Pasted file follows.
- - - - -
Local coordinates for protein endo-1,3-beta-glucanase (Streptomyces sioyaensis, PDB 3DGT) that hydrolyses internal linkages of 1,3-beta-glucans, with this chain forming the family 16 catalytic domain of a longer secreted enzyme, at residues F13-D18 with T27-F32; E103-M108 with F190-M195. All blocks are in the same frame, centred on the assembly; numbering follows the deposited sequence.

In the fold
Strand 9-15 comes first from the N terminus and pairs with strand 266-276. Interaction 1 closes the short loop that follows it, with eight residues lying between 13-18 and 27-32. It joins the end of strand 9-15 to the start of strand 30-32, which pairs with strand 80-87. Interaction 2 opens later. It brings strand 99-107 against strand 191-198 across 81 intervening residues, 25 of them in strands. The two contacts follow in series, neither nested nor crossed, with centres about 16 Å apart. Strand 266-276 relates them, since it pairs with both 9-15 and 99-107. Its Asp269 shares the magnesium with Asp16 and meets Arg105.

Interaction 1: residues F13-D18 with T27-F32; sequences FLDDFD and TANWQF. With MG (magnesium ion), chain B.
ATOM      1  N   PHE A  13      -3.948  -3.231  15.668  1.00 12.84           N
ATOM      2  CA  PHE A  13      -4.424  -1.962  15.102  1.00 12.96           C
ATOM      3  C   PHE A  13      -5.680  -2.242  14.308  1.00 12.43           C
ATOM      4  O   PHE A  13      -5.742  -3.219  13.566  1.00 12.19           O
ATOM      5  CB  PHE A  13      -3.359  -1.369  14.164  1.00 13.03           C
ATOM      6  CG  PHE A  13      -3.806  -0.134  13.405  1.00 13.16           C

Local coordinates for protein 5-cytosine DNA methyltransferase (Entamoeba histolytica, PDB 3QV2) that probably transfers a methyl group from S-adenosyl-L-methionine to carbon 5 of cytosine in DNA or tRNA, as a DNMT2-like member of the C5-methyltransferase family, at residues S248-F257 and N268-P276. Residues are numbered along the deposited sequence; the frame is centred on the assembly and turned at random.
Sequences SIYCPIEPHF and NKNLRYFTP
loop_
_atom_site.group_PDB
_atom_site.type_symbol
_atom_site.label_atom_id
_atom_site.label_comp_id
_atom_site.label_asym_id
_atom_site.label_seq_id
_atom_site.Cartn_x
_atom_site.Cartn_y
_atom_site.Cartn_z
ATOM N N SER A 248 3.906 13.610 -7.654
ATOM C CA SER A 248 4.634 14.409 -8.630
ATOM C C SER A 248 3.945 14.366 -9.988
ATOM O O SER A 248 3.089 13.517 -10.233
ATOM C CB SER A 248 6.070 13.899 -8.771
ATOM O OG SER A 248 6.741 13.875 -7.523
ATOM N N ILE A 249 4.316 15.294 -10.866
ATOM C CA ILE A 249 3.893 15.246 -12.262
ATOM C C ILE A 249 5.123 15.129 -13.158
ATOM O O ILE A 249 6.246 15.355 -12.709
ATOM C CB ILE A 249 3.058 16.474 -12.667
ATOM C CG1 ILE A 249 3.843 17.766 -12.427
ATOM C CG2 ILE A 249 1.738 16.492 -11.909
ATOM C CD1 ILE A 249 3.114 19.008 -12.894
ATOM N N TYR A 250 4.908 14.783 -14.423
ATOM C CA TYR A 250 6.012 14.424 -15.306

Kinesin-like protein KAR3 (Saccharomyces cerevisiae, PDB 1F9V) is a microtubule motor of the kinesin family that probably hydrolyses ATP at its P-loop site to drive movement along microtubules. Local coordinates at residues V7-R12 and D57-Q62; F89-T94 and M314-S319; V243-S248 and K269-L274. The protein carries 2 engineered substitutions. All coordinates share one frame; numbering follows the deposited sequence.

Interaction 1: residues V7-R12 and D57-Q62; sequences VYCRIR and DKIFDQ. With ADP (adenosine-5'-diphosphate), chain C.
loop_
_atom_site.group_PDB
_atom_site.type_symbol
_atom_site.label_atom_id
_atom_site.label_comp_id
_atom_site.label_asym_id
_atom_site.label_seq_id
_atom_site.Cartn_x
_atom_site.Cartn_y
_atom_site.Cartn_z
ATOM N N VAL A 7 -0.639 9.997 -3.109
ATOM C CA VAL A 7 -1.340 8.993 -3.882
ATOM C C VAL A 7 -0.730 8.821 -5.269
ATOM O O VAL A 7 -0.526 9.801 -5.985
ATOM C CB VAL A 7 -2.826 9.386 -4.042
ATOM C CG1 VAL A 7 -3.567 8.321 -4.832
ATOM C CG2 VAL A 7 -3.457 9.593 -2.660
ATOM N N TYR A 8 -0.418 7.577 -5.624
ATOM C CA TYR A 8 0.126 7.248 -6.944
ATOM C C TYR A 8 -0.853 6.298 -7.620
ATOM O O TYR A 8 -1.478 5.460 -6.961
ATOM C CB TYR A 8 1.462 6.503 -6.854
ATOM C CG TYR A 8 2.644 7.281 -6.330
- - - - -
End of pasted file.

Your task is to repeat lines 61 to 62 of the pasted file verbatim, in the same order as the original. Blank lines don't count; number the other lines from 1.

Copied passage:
ATOM O O TYR A 8 -1.478 5.460 -6.961
ATOM C CB TYR A 8 1.462 6.503 -6.854